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Vikings Award 1st George Floyd Legacy Scholarship

Today is the first day of college for Meredith "Mimi" Kol-Balfour.

The graduate of Minneapolis Southwest High School will attend Barnard College virtually, beginning her first coursework in a 4+1 program that allows students to earn a bachelor's degree from Barnard College and a master's degree from its New York neighbor, Columbia University.

She is majoring in Social Science, Economic Research and Policy with the career goal of becoming a data analyst capable of leading "powerful, creative and equitable teams that serve our most underrepresented populations."

Her aspiration is for a fairer world for all.

The desire is evident in the actions she's put forth in Minneapolis so far and in the application essay she wrote for the inaugural George Floyd Legacy Scholarship.

Mimi was awarded the first $5,000 scholarship that the team plans to give annually in memory of Floyd, who died on Memorial Day while in police custody. The team announced an endowment for the scholarship in June.

Vikings Owner/President Mark Wilf, General Manager Rick Spielman, linebackers Eric Kendricks and Anthony Barr and running backs Alexander Mattison and Ameer Abdullah joined a recent video call with Mimi to congratulate her and wish her well.

"Mimi, great to see you. Just seeing you is putting a smile on my face, so I just want to congratulate you," Wilf said. "I know that you're going to serve this scholarship proud."

"We look forward to following your studies," Wilf added. "You represent so much hope for all of us to continue to support this important endeavor to make sure that we live in a fair and just world."

The Vikings Social Justice Committee, which was formed in 2018, has expanded efforts since Floyd's death. That includes a commitment of $5 million by the Wilf family to organizations that work for social justice.

The Social Justice Committee is focusing its efforts in three initial areas: 1) urging citizens to use their right to vote and increasing voter education and registration; 2) supporting the adoption of impactful educational curriculum on racism and Black history; and 3) advocating for law enforcement and criminal justice reform.

"Mimi, congrats from all of us," Spielman said. "Our Social Justice Committee is driven by the players with the support of our ownership, not only financially, but supporting the players on their platform and giving them an opportunity to go out and make change, which is so desperately needed in this country today. After the killing of George Floyd, we all got together, we thought it was very important for our organization to create this legacy scholarship and honor his name. This scholarship will go on and on forever.

"I got an opportunity to read [your essay] and was just blown away by everything you have accomplished and want to accomplish," Spielman added. "With everything you stated in that, I can tell how driven you are as a person and how how important it is that you think we need to make change. Young people like you out there are our future leaders of this country, and we want to be there to support you and give you every opportunity to do that."

Players offered their congratulations and words of inspiration, vowing to stay connected and supportive on Mimi's journey.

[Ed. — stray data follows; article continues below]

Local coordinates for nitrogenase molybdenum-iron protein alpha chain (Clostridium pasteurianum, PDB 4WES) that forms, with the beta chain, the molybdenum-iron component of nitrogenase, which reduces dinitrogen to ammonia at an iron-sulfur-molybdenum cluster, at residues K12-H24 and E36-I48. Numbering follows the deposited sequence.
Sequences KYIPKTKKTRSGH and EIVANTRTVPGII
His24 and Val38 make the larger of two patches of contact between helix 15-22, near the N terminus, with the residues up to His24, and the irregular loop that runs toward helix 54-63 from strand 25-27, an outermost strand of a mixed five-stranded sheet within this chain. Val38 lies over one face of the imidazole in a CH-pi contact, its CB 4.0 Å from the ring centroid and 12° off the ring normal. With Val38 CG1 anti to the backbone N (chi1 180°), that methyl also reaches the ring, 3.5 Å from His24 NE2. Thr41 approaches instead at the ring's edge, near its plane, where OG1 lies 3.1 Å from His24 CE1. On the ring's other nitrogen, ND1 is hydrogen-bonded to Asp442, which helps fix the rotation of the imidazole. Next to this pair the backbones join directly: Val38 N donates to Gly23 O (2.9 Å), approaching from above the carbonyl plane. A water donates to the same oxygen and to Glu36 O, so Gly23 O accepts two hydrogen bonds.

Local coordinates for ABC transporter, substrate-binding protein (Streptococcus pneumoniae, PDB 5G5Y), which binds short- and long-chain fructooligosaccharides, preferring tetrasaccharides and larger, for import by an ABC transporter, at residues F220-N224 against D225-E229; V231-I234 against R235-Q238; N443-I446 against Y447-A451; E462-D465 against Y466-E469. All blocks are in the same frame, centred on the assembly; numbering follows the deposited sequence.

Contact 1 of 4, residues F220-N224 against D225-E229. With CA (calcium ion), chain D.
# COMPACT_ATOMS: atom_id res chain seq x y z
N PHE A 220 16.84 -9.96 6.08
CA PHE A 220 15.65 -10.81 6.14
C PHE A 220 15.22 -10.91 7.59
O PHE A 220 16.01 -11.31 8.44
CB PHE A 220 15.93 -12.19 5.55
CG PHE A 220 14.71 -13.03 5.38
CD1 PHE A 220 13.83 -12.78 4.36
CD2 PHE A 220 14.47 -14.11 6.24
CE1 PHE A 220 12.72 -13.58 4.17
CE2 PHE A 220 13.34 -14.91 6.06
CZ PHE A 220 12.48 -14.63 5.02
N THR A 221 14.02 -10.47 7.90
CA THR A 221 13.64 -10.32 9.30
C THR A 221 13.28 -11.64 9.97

"You've earned it and have done everything thus far to put you in this position," Kendricks said. "You're on the right path right now. What I urge you to do is find strength in numbers, find people that challenge you, find people that are going to push you in ways that you can't push yourself, develop your mind a little more and get the alternative point of view as well. The more you surround yourself with people who are going to challenge you, the further you'll get."

Mattison added: "We're blessed to be in a position where we can inspire others, but I just want to say thank you for being an inspiration to someone like myself who was able to draw some inspiration from hearing your story and all that you have accomplished and wish to accomplish. I just want to wish you the best of luck as you go forward and I know that we'll be seeing a lot of you and hearing about all of the great things you accomplish."

Abdullah encouraged Mimi to "relish in this accomplishment" and shared his favorite quote.

"I know a lot of things that you're setting out to do in life can be tough at times. Sometimes you may be down, but I just wanted to leave you with my favorite quote, I always say this, 'Genius is persistence in disguise.' So the people we see in history as geniuses are people who never gave up," Abdullah said. "You're a leader, and I want you to continue to lead your classmates and the future communities that you will serve and to stay persistent."

Mimi confessed to the players that she's "not the sports person, but my little sister is very into sports" before inviting her sister to join her in the session.

Kendricks invited Mimi and her sister to attend a Vikings game once they are again open to fans, and Barr offered to provide restaurant tips for when Mimi goes to New York.

Until in-person classes resume, Mimi will study virtually, participating in Intro to Economic Reasoning; Intro to African Studies; African Dance; Girl Talk: Femininity and Language; and Big Problems: A Three-Course Lecture.

"I wanted to say thank you to you guys. It's definitely helped me this year. I didn't have to take out any loans for the first year of school, which is really dope," Mimi said. "Plus, it's amazing to be recognized and to have that push forward to keep doing what you've been doing and to know that you're on the right path."